Tim Koch: The Great Eight

Three of the Eight: Ondrej Synek, Warren Anderson, and Mahe Drysdale. Photo: Row2K

Tim Koch writes from London:

HTBS is presently speculating about the make up of the perfect crew. In 2009 however, British international coach Bill Barry did not just dream about a ‘Great Eight’, he made it happen. In what must have been an enormous feat of organization (British sculler Alan Campbell told the BBC that ‘it took three years to pull this project together’), he assembled the following crew of great Olympic and World Championship scullers:

Bow – Tim Maeyens (Belgium, 4th in 2008 Olympic final)
2 – Andre Vonarburg (Switzerland, 9th overall in 2008 Olympics)
3 – Alan Campbell (Britain, 5th in 2008 Olympic Final)
4 – Marcel Hacker (Germany, bronze, 2000 Olympics & 7th overall in 2008 Olympics)
5 – Mahe Drysdale (New Zealand, bronze, Beijing 2008; three times world champion)
6 – Olaf Tufte (Norway, Olympic champion 2008, 2004)
7 – Ondrej Synek (Czech, silver, 2008 Olympics)
Stroke – Iztok Cop (Slovenia, gold in 2x, 2000 Olympics & silver in 2x, 2004 Olympics)

Bill Barry

In March 2009, the ‘dream team’ had their first test, rowing against that year’s Cambridge crew on a 2.5 km course from Putney to Hammersmith. In assembling fantasy crews that will never actually come together, the practicalities of such an exercise are never factored in. In the real world, Cambridge had been together for five months, the Champions had only five practice sessions. Also, the Light Blues were training to peak at the Boat Race a week later while their opposition were training to peak (individually) at the World Championships which was five months away. Some people speculated that the sort of individual that was attracted to competing in the single scull would not make a good crew rower.

Olaf Tufte

In the first of two races the more practiced boat predictably had a better start and won by 2/3 of a length. In the second race it at first looked as if it would be a rerun of the first but it is dangerous to make highly competitive people angry and, with better rhythm and two monster pushes, the Great Eight reached Hammersmith Bridge first. Olaf Tufte told the BBC’s Martin Gough:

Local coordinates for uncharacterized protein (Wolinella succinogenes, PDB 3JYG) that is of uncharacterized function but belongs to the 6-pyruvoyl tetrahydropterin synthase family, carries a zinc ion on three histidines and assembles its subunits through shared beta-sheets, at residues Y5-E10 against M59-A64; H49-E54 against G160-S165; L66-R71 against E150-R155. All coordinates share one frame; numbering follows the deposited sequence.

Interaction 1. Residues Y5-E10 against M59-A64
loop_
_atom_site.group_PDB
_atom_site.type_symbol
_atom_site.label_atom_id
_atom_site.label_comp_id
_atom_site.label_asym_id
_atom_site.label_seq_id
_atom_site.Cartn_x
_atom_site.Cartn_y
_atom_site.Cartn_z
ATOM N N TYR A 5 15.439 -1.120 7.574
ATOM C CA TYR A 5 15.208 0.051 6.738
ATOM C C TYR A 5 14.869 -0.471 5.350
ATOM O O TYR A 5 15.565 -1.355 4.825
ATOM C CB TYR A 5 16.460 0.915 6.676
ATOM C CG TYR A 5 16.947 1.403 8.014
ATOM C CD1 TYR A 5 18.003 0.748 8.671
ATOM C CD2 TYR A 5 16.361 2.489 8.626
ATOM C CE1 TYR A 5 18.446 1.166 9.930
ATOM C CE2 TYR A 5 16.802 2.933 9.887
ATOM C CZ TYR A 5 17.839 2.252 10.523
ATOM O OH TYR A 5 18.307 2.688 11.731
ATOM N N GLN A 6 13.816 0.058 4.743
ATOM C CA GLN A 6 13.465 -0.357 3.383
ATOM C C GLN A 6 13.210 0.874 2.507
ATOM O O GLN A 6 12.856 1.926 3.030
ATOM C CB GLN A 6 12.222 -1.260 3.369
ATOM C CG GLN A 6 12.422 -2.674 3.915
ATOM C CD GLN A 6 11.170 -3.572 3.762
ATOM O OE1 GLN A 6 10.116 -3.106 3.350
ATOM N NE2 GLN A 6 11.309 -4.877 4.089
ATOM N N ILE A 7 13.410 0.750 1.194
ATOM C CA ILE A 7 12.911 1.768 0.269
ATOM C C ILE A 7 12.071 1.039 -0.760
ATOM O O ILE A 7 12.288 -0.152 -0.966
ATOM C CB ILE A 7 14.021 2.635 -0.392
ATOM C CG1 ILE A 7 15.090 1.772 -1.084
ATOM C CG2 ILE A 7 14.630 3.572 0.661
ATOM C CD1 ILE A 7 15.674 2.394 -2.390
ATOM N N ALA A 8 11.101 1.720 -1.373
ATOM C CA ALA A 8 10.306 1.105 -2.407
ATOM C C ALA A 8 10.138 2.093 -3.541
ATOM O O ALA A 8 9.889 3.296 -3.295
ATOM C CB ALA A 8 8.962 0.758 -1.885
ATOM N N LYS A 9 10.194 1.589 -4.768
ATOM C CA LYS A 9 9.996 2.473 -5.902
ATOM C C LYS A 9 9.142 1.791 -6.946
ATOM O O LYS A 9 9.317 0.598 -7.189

“I didn’t expect to crush anyone…. They’ve been together for six months, they’re well-organised and they’re timing is good…. If you’d given our boat a couple of months, we’d definitely be the best [in the world] but rowing in an eight is about much more than power.”

New Zealand TV made this nice video here:

Ali Williams. Photo: flyby

A few days later, Barry’s eight went off at number five in the Head of the River Race on the Thames Championship Course. In their sights were the Leander crew who went off first and who included five Beijing medallists. The theory that single scullers cannot form a crew was dashed when the Great Eight went ‘Head of the river’, four seconds faster than the boys from the Pink Palace. Seven months later they repeated this performance across the Atlantic when six of the original crew, plus Lassi Karonen of Sweden and Warren Anderson of the U.S. (replacing Olaf Tufte and Andre Vonarburg), entered the Head of the Charles in Boston, where they were skillfully coxed by Ali Williams. There is a nice interview with Anderson here.

The result? They won the Championship Eights, going over the finish line at 42 plus. It seems that dreams – and dream teams – sometimes become real.


  1. Great article and a great crew but what about the cox! She did a great job to bring all those “singletons” into one superb winning unit. Worth having her name on the crew list at least! An undervalued skill IMHO.

  2. Thank you for the complement. I assure you that I am not 'coxist' (if that is a word) as I am frequently to be found in a boat, facing the wrong way and shouting. Of course I am full of respect for anyone who would take charge of eight strong minded individuals who are in the habit of making their own decisions. There is also the danger of whiplash….


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